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Re: Emacs Lisp and Guile

From: Neil Jerram
Subject: Re: Emacs Lisp and Guile
Date: 24 Jul 2002 23:05:58 +0100
User-agent: Gnus/5.0808 (Gnus v5.8.8) Emacs/20.7

>>>>> "Richard" == Richard Stallman <address@hidden> writes:

         I think that both these restrictions point in the same direction: the
         way forward is to define the primitives by compiling a preprocessed
         version of the Emacs source code, not by trying to implement them in

    Richard> What precisely is "a preprocessed version"?  What I think
    Richard> we should do is modify the code in Emacs so that it works
    Richard> with Scheme.

What you suggest would be ideal.  I only talked about a "preprocessed
version" because I was assuming that it might not be feasible to start
modifying the primary Emacs codebase immediately.  If this assumption
is wrong, so much the better.  (Would you agree with this, Ken?)

         Unless this picture changes, I don't plan to do any further
         significant work on the prototype translator.

    Richard> Putting aside the issue of the Emacs primitives, which we
    Richard> are going to handle with C code and should not be
    Richard> implemented in Scheme, does it need any more work?  Not
    Richard> counting those primitives, are there Emacs Lisp features
    Richard> it does not handle?  Or is it adequate as it stands?  (If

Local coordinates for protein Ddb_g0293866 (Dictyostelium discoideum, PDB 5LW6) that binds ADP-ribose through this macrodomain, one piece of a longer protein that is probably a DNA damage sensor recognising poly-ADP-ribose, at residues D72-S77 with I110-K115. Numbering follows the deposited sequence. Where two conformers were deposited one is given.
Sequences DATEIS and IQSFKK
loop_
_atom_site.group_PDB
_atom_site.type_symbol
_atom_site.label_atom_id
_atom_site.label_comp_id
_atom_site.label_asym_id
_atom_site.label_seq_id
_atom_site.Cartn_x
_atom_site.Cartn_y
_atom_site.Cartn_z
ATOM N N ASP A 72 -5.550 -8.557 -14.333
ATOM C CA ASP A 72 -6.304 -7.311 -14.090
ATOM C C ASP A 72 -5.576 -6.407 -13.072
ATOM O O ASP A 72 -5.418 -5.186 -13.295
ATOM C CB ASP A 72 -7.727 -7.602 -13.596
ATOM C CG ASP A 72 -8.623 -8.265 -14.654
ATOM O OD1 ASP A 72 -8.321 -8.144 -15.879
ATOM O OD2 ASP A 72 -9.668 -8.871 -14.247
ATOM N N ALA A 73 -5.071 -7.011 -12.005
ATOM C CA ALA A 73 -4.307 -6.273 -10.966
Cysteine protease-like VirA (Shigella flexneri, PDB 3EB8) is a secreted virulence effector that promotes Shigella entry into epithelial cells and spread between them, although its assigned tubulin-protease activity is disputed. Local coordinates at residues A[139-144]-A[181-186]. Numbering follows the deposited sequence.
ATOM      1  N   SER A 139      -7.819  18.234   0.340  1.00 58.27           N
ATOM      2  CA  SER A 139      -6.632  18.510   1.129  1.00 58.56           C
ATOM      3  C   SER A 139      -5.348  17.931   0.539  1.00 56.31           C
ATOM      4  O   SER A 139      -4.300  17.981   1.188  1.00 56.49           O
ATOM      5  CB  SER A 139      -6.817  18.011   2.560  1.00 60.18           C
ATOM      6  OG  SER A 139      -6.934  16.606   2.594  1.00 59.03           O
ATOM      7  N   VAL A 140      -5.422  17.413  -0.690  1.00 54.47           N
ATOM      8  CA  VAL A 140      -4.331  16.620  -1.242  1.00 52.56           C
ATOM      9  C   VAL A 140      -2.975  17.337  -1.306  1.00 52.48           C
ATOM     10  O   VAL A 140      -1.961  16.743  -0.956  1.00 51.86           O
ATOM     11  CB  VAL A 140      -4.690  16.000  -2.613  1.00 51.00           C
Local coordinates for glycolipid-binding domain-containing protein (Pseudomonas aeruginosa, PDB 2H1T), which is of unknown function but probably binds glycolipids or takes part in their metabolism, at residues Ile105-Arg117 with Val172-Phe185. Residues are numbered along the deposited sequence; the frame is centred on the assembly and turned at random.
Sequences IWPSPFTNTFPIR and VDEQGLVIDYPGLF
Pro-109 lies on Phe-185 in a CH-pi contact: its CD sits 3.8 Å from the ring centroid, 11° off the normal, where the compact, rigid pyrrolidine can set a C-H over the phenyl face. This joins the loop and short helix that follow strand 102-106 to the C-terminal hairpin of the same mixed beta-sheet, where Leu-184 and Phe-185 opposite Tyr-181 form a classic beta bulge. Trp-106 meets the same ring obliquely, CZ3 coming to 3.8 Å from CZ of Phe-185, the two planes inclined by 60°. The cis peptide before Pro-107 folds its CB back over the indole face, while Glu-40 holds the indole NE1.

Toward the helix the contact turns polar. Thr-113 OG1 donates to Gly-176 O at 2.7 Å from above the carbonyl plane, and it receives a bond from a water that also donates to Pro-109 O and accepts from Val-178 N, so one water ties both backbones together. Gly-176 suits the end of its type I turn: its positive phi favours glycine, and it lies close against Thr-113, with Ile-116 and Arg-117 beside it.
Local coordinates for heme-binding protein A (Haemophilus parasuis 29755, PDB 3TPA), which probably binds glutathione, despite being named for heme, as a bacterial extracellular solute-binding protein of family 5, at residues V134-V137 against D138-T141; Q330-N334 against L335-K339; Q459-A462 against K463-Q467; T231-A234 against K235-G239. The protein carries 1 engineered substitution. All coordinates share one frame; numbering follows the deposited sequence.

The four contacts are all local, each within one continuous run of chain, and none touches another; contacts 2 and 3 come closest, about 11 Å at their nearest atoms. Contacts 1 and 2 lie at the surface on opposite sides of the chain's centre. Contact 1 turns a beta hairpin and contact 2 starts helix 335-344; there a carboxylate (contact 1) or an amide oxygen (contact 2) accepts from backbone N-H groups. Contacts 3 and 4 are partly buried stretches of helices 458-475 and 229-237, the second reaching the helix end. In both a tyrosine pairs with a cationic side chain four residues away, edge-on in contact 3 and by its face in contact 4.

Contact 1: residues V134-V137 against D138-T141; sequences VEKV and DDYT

Richard> so, why call it a "prototype"?  Why not call it
    Richard> "finished"?)

1. The Guile reader doesn't directly handle all Elisp syntax -- e.g. [
] for vectors and ? for character/integers.  The translator retrofixes
some of these discrepancies -- e.g. it turns (what it sees as) symbols
for the obvious alphabet characters (?a, ?b etc.) into Guile integers
-- but not all of them.

2. The representation of Elisp variables doesn't allow for buffer- and
frame-local variables.

3. There's no byte code interpreter.

4. There are special forms that I haven't implemented
(e.g. condition-case) and several data types (e.g. buffers, char
tables); but these are all really in the same category as primitives,
so no big deal.

It's adequate as it stands for the programmer who wants to write
general purpose code using (mostly) Emacs Lisp syntax and language
constructs.  (For an example, see the attached file, which is included
in Guile CVS for this purpose.)  It's not adequate for the programmer
who wants easily to build an editor application by taking advantage of
a large set of relevant primitives and data types.

If we assume that primitives, data types, special forms, the reader
and the byte code interpreter are all dealt with by using the Emacs C
code, I think the only design issue remaining is the representation of
Elisp variables so that buffer- and frame-local values are supported.

Does this sufficiently answer your questions?  Please let me know if


Attachment: example.el
Description: Example of Elisp code that translator can handle

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